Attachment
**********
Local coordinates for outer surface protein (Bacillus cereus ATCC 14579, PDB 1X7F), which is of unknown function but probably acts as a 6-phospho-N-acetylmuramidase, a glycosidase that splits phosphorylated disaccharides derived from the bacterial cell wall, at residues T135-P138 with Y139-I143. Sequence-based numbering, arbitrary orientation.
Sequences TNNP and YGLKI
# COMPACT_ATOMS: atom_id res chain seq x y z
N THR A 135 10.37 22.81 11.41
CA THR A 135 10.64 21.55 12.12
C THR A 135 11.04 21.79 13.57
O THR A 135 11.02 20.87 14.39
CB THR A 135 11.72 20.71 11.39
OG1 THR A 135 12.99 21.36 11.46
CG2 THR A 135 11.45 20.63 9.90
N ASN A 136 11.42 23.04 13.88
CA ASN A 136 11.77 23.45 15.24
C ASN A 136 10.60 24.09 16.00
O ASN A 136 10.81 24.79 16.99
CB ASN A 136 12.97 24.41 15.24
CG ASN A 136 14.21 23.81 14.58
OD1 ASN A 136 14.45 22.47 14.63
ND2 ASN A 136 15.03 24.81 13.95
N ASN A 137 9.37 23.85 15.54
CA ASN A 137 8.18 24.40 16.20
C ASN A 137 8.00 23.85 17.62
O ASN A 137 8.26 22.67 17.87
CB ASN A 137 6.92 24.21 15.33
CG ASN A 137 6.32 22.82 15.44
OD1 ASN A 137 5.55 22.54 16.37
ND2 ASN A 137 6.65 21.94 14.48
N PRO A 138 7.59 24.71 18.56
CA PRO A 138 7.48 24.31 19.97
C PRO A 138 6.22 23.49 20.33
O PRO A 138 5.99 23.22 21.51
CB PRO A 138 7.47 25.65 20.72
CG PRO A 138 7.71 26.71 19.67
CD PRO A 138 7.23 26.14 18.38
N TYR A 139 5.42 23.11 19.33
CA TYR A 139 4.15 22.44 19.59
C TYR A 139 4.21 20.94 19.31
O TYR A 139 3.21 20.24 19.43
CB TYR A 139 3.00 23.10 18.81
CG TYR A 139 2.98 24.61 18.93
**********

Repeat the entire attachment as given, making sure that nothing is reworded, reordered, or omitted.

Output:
Local coordinates for outer surface protein (Bacillus cereus ATCC 14579, PDB 1X7F), which is of unknown function but probably acts as a 6-phospho-N-acetylmuramidase, a glycosidase that splits phosphorylated disaccharides derived from the bacterial cell wall, at residues T135-P138 with Y139-I143. Sequence-based numbering, arbitrary orientation.
Sequences TNNP and YGLKI
# COMPACT_ATOMS: atom_id res chain seq x y z
N THR A 135 10.37 22.81 11.41
CA THR A 135 10.64 21.55 12.12
C THR A 135 11.04 21.79 13.57
O THR A 135 11.02 20.87 14.39
CB THR A 135 11.72 20.71 11.39
OG1 THR A 135 12.99 21.36 11.46
CG2 THR A 135 11.45 20.63 9.90
N ASN A 136 11.42 23.04 13.88
CA ASN A 136 11.77 23.45 15.24
C ASN A 136 10.60 24.09 16.00
O ASN A 136 10.81 24.79 16.99
CB ASN A 136 12.97 24.41 15.24
CG ASN A 136 14.21 23.81 14.58
OD1 ASN A 136 14.45 22.47 14.63
ND2 ASN A 136 15.03 24.81 13.95
N ASN A 137 9.37 23.85 15.54
CA ASN A 137 8.18 24.40 16.20
C ASN A 137 8.00 23.85 17.62
O ASN A 137 8.26 22.67 17.87
CB ASN A 137 6.92 24.21 15.33
CG ASN A 137 6.32 22.82 15.44
OD1 ASN A 137 5.55 22.54 16.37
ND2 ASN A 137 6.65 21.94 14.48
N PRO A 138 7.59 24.71 18.56
CA PRO A 138 7.48 24.31 19.97
C PRO A 138 6.22 23.49 20.33
O PRO A 138 5.99 23.22 21.51
CB PRO A 138 7.47 25.65 20.72
CG PRO A 138 7.71 26.71 19.67
CD PRO A 138 7.23 26.14 18.38
N TYR A 139 5.42 23.11 19.33
CA TYR A 139 4.15 22.44 19.59
C TYR A 139 4.21 20.94 19.31
O TYR A 139 3.21 20.24 19.43
CB TYR A 139 3.00 23.10 18.81
CG TYR A 139 2.98 24.61 18.93